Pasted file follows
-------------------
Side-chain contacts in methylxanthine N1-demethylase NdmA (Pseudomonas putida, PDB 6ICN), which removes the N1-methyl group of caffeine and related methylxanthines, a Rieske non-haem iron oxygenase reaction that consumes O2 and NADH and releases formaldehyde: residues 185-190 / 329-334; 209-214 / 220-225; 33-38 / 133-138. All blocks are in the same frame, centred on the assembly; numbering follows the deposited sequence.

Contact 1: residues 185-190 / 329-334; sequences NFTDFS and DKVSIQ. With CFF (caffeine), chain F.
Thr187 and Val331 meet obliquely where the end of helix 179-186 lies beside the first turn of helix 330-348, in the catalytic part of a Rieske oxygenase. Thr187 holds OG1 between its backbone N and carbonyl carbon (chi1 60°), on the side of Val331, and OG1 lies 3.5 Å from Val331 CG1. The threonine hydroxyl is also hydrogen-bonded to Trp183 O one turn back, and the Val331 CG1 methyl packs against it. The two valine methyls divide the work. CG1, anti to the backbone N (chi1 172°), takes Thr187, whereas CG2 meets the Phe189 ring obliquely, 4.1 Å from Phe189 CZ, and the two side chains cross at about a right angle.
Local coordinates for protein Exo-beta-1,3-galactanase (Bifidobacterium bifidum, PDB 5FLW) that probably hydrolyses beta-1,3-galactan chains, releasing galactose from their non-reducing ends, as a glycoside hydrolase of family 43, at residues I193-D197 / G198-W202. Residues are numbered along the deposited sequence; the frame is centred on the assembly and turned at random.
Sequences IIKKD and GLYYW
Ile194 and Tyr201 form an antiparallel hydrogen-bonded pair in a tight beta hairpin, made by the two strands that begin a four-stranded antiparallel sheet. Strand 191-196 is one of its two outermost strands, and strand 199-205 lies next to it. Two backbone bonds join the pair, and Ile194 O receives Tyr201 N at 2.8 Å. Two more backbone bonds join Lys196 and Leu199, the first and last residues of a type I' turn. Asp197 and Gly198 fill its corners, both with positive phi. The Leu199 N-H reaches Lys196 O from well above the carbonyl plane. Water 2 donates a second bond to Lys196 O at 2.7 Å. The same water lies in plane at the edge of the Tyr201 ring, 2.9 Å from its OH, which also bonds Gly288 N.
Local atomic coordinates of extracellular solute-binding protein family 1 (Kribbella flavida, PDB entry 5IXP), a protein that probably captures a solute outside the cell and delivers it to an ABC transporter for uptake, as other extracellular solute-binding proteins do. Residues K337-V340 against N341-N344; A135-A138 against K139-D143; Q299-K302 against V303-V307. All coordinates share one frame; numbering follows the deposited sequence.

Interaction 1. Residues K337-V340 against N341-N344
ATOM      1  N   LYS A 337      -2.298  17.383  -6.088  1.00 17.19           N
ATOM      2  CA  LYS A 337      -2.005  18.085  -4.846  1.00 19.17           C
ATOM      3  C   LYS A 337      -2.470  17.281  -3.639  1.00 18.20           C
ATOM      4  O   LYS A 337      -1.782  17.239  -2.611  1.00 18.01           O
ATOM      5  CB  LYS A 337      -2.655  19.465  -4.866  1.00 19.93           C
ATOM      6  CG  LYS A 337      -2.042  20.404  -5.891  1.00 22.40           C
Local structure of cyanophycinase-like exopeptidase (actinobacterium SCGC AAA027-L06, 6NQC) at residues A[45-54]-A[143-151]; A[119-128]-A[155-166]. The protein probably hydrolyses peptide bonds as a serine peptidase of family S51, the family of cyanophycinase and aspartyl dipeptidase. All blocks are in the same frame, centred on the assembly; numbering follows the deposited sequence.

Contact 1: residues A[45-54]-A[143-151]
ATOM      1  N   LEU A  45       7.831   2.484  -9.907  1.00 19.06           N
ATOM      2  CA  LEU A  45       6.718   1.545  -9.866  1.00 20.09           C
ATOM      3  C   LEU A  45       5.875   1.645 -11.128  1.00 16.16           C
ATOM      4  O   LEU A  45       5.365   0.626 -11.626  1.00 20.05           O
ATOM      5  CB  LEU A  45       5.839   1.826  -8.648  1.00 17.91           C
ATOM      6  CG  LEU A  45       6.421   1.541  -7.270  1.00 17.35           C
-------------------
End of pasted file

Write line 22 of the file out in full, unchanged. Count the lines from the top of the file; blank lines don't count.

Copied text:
ATOM      6  CG  LEU A  45       6.421   1.541  -7.270  1.00 17.35           C